This year, the chair of judges was literary critic and Princeton professor of comparative literature emeritus Michael Wood. On Oct. 21, a week after the winner was announced, Wood hosted a public conversation at Princeton about the judging process, telling his audience that it involved a lot more reading — and a lot less excitement — than people like to believe. “The more interesting aspect of the prize is not what actually happens, but what people think happens — the conspiracy theories, who bribed who, theories about passing on drugs. Actually, we had this fairly boring meeting by those criteria. No promises of future employment, no twisting of people’s arms,” Wood said. “It’s less like a conspiracy theory than game theory.” Continue reading
Amanda Czerniawski ’03
Amanda Czerniawski ’03 was a trained sociologist, a former child actor, and a graduate from two of America’s best universities when she decided to spend more than two years working as a model in New York City. At a size 10, Czerniawski had always thought of her body as average-sized, but in the fashion industry, she — like all women who wear more than a size eight — is considered plus-sized.
Fashioning Fat: Inside Plus-Sized Modeling is part memoir, part academic study. Czerniawski, who has a Ph.D. from Columbia University and is on the faculty of the sociology department at Temple University, punctuates her experiences as a model with interviews, sociological theory, and research on the modeling industry. Going from casting calls and agency meetings to hours-long hair and make-up sessions, Czerniawski discovered that plus-sized modeling both validated and challenged her self-esteem. “Here I was, a Princeton grad, the product of these super institutions, and it didn’t matter,” she says. “In fact, it hindered me because I wanted to speak up, and I wasn’t allowed to. I was judged before I even opened my mouth.” Continue reading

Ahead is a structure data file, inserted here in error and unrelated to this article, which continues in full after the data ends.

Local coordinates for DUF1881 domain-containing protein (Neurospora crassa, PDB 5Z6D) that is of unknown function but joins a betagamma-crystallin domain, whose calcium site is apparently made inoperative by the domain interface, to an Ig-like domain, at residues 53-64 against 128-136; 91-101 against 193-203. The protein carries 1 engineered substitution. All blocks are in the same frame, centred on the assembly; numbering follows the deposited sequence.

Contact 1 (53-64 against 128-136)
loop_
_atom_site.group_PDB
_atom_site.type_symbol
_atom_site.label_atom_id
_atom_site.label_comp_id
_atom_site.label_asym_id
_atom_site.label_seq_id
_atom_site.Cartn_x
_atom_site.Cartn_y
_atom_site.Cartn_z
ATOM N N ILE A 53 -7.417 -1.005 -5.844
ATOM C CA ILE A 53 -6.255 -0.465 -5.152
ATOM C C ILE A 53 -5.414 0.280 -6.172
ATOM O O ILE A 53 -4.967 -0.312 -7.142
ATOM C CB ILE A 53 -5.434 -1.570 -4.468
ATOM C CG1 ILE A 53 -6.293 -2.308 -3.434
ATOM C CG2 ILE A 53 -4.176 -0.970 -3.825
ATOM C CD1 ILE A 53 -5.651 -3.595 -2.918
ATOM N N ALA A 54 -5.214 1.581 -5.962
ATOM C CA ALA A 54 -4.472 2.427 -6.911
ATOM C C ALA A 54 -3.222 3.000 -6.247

Naomi Williams ’87
In 1785, two frigates with 200 men aboard left Europe intending to circumnavigate the globe. For the glory of France and the chance to put their names on the ever-expanding map, these men and their leader, La Pérouse, took their microscopes, telescopes, and Enlightenment ideals to the high seas. Less than four years later, both ships had mysteriously disappeared, wrecked on a coral atoll in the South Pacific. Every man on board was lost, his final story destined to be forgotten. But what happened in those intervening years as they sailed from the southern tip of South America to the eastern coast of Russia and on to the newly mapped continent of Australia?
In Landfalls: A Novel, Naomi Williams ’87 follows the historic journey of the La Pérouse expedition. Drawing on extensive research, she narrates each chapter from a different perspective and place. In one chapter, a native Alaskan Tlingit child tries to make sense of the Europeans’ arrival in her bay. In another, a lieutenant mourns the massacre of his shipmates in the Navigator Islands. The story ends in tragedy, but the shipwreck is by no means the most interesting thing that happens in this novel — cultures, storm systems, and individuals clash in fascinating ways.
The New York Times says Williams’ debut novel is “ambitious and meticulous” while Kirkus calls the book “literary art of the first order, intelligent and evocative in the way of the best of historical fiction.”